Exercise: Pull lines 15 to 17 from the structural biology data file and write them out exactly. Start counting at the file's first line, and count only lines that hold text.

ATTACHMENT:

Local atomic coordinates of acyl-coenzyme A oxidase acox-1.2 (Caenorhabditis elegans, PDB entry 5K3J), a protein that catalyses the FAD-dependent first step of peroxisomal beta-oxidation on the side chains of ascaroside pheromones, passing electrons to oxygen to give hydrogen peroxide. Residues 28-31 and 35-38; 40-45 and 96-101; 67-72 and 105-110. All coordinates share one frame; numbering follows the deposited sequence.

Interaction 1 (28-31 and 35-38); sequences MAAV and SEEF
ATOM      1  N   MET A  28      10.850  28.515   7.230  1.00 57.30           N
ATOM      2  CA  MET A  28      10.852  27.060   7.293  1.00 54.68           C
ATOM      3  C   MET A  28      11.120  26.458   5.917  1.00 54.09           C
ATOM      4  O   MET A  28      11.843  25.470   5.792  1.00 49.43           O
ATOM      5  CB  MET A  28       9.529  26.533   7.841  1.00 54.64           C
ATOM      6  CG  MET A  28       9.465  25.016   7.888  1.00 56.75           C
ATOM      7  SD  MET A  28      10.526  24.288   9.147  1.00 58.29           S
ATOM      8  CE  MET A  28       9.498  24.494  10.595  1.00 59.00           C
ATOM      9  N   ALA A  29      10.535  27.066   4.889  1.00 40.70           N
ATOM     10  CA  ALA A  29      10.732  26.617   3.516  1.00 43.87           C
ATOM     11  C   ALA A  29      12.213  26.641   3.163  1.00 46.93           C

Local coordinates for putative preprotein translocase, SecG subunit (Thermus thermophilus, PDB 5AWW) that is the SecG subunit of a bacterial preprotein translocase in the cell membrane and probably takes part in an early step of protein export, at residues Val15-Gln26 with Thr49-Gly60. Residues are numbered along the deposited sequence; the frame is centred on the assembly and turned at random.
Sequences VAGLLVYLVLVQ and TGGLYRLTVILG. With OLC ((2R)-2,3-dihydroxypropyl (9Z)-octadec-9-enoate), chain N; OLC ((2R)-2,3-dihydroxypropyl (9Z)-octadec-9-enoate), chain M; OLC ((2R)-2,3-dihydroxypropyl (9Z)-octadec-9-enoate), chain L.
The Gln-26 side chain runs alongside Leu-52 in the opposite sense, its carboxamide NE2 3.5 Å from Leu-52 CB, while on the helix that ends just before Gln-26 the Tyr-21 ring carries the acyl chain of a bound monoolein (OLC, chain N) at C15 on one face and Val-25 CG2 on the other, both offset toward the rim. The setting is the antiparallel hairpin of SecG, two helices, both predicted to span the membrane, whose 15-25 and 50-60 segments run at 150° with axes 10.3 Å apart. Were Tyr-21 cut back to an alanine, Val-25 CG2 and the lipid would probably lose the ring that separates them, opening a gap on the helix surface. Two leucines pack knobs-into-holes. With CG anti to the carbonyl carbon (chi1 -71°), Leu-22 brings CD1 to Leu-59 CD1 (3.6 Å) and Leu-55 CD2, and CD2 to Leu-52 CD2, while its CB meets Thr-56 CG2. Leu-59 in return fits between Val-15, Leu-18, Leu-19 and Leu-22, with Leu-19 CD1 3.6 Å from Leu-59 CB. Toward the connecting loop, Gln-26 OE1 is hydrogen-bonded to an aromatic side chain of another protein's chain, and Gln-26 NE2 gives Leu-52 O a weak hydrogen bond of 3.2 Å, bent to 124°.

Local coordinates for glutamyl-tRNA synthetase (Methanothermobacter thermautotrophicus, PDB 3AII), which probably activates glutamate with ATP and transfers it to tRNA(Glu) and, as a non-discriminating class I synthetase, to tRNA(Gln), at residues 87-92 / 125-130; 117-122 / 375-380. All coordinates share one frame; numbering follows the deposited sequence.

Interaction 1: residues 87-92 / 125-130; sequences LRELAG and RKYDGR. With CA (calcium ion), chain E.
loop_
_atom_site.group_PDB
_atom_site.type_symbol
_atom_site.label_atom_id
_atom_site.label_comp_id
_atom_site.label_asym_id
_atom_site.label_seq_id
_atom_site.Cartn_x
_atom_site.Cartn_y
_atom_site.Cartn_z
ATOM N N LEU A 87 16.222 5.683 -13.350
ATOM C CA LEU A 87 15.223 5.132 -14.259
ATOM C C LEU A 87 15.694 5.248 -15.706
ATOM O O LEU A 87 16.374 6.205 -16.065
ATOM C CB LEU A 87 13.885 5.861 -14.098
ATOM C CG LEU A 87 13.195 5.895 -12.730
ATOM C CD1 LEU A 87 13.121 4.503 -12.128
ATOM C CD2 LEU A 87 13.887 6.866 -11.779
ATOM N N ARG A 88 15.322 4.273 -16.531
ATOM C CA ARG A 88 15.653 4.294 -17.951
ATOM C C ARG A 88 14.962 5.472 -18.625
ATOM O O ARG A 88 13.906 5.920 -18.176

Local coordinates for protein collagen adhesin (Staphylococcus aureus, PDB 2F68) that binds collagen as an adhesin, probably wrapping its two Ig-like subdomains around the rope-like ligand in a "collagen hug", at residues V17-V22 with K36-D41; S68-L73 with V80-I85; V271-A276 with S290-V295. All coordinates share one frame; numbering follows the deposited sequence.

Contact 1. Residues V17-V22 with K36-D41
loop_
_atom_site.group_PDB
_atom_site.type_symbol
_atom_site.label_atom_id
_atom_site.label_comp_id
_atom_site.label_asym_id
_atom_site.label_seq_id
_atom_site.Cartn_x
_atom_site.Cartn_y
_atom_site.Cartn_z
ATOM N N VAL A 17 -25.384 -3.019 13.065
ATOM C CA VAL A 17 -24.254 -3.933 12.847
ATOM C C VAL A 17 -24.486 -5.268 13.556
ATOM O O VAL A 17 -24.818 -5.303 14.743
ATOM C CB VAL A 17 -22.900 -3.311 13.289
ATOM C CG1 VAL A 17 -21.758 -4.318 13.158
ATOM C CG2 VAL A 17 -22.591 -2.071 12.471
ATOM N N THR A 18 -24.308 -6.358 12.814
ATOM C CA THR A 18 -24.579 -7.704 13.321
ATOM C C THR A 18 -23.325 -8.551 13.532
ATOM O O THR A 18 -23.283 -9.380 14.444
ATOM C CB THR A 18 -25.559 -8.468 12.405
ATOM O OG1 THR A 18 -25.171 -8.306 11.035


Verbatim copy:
Sequences VAGLLVYLVLVQ and TGGLYRLTVILG. With OLC ((2R)-2,3-dihydroxypropyl (9Z)-octadec-9-enoate), chain N; OLC ((2R)-2,3-dihydroxypropyl (9Z)-octadec-9-enoate), chain M; OLC ((2R)-2,3-dihydroxypropyl (9Z)-octadec-9-enoate), chain L.
The Gln-26 side chain runs alongside Leu-52 in the opposite sense, its carboxamide NE2 3.5 Å from Leu-52 CB, while on the helix that ends just before Gln-26 the Tyr-21 ring carries the acyl chain of a bound monoolein (OLC, chain N) at C15 on one face and Val-25 CG2 on the other, both offset toward the rim. The setting is the antiparallel hairpin of SecG, two helices, both predicted to span the membrane, whose 15-25 and 50-60 segments run at 150° with axes 10.3 Å apart. Were Tyr-21 cut back to an alanine, Val-25 CG2 and the lipid would probably lose the ring that separates them, opening a gap on the helix surface. Two leucines pack knobs-into-holes. With CG anti to the carbonyl carbon (chi1 -71°), Leu-22 brings CD1 to Leu-59 CD1 (3.6 Å) and Leu-55 CD2, and CD2 to Leu-52 CD2, while its CB meets Thr-56 CG2. Leu-59 in return fits between Val-15, Leu-18, Leu-19 and Leu-22, with Leu-19 CD1 3.6 Å from Leu-59 CB. Toward the connecting loop, Gln-26 OE1 is hydrogen-bonded to an aromatic side chain of another protein's chain, and Gln-26 NE2 gives Leu-52 O a weak hydrogen bond of 3.2 Å, bent to 124°.

Local coordinates for glutamyl-tRNA synthetase (Methanothermobacter thermautotrophicus, PDB 3AII), which probably activates glutamate with ATP and transfers it to tRNA(Glu) and, as a non-discriminating class I synthetase, to tRNA(Gln), at residues 87-92 / 125-130; 117-122 / 375-380. All coordinates share one frame; numbering follows the deposited sequence.